"We do big things," President Obama said during his State of the Union speech in January. And, in fact, we do. Sometimes. Finding and dispatching Osama bin Laden certainly qualifies. "We are once again reminded," the president said, after announcing the terrorist's death, "that America can do whatever we set our mind to."
But if that's true, why are our leaders so accepting of a stagnant economy? If they really focused on the havoc it is wreaking on the lives of tens of millions of Americans, they would, in the memorable words of Richard Clarke, be running around with their hair on fire.
But they're not. Instead, they express concern but resign themselves to the fact that, as White House economic adviser Austan Goolsbee put it in an interview with HuffPost, the economy has "a long way to go." Meanwhile, we're being asked to accept years of underemployment, low growth and draconian cuts to America's social safety nets as the "new normal." Or, as Bill Clinton put it in a different context, the "tyranny of low expectations."
It's a testament to these low expectations of our leaders that we're supposed to take recent economic figures as some kind of good news. In March, the economy added 216,000 jobs and the unemployment rate fell from 8.9 percent to 8.8 percent. Not bad. But not good, either. And if you take a closer look at the numbers, you'll want to keep that celebratory champagne on ice. Because while adding jobs is obviously better than shedding them, even if we continue to add 200,000 jobs a month, it would take until 2019 to achieve the employment level we had when the recession started. "There are still five unemployed workers per job opening," Heidi Shierholz, economist with the Economic Policy Institute, told HuffPost, "far worse than the worst month of the early-2000s recession."
What's more, much of the downturn in the unemployment rate was actually caused by people giving up and leaving the workforce. As the New York Times noted, participation in the workforce fell to 64.2 percent, the lowest mark in 25 years. If you were to factor those who have stopped looking for work into the official unemployment rate, it would be 9.8 percent. If you were to include those working part-time who would rather be working full-time, it would be 15.7 percent. "Being happy with the falling unemployment rate right now," said Wells Fargo's Jeremy Ryan, "would be like being happy that your team won because the other team's bus broke down on the way to the field."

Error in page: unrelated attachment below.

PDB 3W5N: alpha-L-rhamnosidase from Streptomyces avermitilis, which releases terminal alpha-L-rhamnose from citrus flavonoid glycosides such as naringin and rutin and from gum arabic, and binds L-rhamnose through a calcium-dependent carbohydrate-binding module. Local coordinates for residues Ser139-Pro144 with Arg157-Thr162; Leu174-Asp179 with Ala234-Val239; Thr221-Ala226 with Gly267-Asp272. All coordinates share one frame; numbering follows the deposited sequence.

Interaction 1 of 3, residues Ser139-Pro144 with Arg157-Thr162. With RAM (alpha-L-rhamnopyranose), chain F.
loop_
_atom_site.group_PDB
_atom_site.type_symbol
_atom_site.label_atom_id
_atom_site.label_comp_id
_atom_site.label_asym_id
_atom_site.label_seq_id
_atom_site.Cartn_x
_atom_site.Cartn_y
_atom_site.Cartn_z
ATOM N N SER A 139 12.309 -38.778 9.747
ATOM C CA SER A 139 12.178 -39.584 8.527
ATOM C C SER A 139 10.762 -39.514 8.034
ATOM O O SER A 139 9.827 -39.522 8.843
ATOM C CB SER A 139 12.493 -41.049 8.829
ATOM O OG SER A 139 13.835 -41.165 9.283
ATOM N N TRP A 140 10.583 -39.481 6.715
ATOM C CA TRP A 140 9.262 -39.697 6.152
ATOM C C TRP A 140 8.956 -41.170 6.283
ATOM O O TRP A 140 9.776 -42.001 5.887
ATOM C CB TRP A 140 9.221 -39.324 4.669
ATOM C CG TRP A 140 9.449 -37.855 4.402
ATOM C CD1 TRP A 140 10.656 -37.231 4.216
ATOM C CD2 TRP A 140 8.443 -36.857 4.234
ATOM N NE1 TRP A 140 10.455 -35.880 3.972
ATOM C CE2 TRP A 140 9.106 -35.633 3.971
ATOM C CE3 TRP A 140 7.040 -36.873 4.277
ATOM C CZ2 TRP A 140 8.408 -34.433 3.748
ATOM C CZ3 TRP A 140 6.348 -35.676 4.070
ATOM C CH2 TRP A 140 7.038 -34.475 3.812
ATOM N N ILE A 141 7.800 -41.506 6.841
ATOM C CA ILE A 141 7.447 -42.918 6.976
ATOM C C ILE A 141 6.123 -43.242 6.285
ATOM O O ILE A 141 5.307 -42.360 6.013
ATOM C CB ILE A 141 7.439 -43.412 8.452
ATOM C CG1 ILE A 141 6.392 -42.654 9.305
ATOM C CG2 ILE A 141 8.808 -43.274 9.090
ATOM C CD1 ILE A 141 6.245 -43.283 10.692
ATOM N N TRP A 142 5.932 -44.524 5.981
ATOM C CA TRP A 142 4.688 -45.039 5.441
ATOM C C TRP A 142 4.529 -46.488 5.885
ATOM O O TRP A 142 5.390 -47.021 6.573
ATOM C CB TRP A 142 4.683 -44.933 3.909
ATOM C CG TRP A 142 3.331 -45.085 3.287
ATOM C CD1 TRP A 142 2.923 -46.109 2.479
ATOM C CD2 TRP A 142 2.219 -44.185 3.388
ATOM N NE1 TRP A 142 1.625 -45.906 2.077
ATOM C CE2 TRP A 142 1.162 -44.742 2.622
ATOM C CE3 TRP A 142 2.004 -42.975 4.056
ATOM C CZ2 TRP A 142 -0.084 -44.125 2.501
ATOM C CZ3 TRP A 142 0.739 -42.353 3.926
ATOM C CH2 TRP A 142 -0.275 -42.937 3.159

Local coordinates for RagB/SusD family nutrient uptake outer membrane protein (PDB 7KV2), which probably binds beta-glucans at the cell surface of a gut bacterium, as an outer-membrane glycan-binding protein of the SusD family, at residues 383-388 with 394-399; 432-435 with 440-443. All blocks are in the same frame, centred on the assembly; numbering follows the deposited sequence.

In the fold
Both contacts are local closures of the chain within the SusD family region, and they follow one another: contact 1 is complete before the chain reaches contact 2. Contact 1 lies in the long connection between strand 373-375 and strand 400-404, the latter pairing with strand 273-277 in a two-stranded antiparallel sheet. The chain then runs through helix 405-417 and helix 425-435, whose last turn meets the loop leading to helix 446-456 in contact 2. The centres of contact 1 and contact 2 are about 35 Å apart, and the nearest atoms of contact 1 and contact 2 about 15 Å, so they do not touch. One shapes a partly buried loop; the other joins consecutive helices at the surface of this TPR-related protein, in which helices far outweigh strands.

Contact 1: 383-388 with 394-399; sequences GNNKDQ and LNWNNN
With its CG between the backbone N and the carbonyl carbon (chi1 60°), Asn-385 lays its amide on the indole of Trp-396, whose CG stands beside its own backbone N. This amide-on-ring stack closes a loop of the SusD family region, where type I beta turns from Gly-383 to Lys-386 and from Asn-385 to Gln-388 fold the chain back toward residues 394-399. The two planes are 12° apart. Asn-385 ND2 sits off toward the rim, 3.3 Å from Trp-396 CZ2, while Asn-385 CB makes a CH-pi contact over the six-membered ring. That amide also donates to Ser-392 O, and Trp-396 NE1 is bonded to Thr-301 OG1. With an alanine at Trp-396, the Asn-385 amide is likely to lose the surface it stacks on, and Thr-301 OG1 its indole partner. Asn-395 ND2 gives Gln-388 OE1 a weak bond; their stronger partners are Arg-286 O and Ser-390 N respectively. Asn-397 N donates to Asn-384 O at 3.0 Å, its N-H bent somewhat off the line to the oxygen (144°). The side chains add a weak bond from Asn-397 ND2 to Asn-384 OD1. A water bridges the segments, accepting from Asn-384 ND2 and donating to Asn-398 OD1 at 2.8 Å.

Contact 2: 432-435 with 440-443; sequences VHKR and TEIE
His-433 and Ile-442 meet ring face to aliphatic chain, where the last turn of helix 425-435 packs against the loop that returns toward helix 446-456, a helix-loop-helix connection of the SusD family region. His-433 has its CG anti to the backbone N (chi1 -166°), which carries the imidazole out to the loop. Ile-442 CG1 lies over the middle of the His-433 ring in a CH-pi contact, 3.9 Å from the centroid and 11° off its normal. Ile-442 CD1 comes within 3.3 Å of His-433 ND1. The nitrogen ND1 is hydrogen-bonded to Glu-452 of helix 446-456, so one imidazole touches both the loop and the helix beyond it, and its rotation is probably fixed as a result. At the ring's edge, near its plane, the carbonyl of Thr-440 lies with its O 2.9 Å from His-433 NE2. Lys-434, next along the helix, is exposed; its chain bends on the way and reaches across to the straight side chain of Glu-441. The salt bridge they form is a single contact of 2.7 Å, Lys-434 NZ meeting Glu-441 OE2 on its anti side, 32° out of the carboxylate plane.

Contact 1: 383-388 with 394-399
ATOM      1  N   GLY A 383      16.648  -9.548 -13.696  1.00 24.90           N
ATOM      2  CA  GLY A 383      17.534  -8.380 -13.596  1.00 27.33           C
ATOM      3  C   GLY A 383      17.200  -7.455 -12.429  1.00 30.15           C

April's numbers were equally disconcerting: even though the economy added 244,000 jobs, the unemployment rate rose from 8.8 percent to 9 percent. Even worse, the unemployment rate for African-Americans jumped to 16.1 percent. And for those over the age of 55, the average length of time spent looking for a job is now over a year.
Add to that an anemic GDP growth rate of 1.8 percent for January through March, down from 3.1 percent for the last quarter of 2010, and the fact that, according to U.S. Census numbers released last week, the percentage of young adults living with their parents has jumped to a staggering 34 percent, largely because of their limited job possibilities.
Then there is the chilling reality that more than 28 percent of U.S. homes were underwater in the first quarter of the year, and foreclosures are expected to rise 20 percent this year. "We get tired of telling such a grim story," Zillow economist Stan Humphries told Bloomberg News, "but unfortunately this is the story that needs to be told."
Told, but apparently not listened to. At least not in Washington.
It's no wonder then that, according to a recent Gallup poll, over half the country currently believes we're in a recession or a depression. Or that a New York Times/CBS poll shows that 80 percent say the economy is in fairly bad or very bad shape.
How are these not hair on fire numbers?
Yet our leaders, who are supposed to be doing big things, seem instead to have made their peace with "the new normal." Take the Fed: it could be doing a lot more to create jobs, but instead it's guarding against the phantom bogeyman of inflation. "Why has Mr. Bernanke decided to accept widespread unemployment for years on end, even though he believes he has the power to reduce it?" asked David Leonhardt. "After all, does the economy feel as if it's on the verge of overheating?" Hardly.
At the New America Foundation's conference about the Federal Reserve, the Peterson Institute's Joe Gagnon said that the Fed's timidity is responsible for the loss of 1 million jobs. "Apparently," writes Mark Thoma, "the millions and millions of people who are unemployed, some of whom won't be reemployed until years from now if we do nothing to help, are supposed to be patient because people with power over policy are worried about inflation and higher interest rates."
Our elected leaders aren't any better -- less focused on the job crisis than on arguing about how to best divvy up harsh cuts to the social safety net and programs that benefit the middle class. Meanwhile, profits for the Fortune 500 jumped by 81 percent in 2010, to $318 billion. Clearly big things aren't out of reach for everybody.
It's not that we can't do something big about the economy -- it's that our leaders choose not to. Or, as Mark Thoma puts it: "We can't help to stimulate job growth if we don't try, and so far we aren't trying anywhere near hard enough."
President Obama himself connected the economy to his can-do speech about Osama. Immediately after declaring that "America can do whatever we set our mind to," he said, "That is the story of our history, whether it's the pursuit of prosperity for our people, or the struggles for equality for all our citizens."
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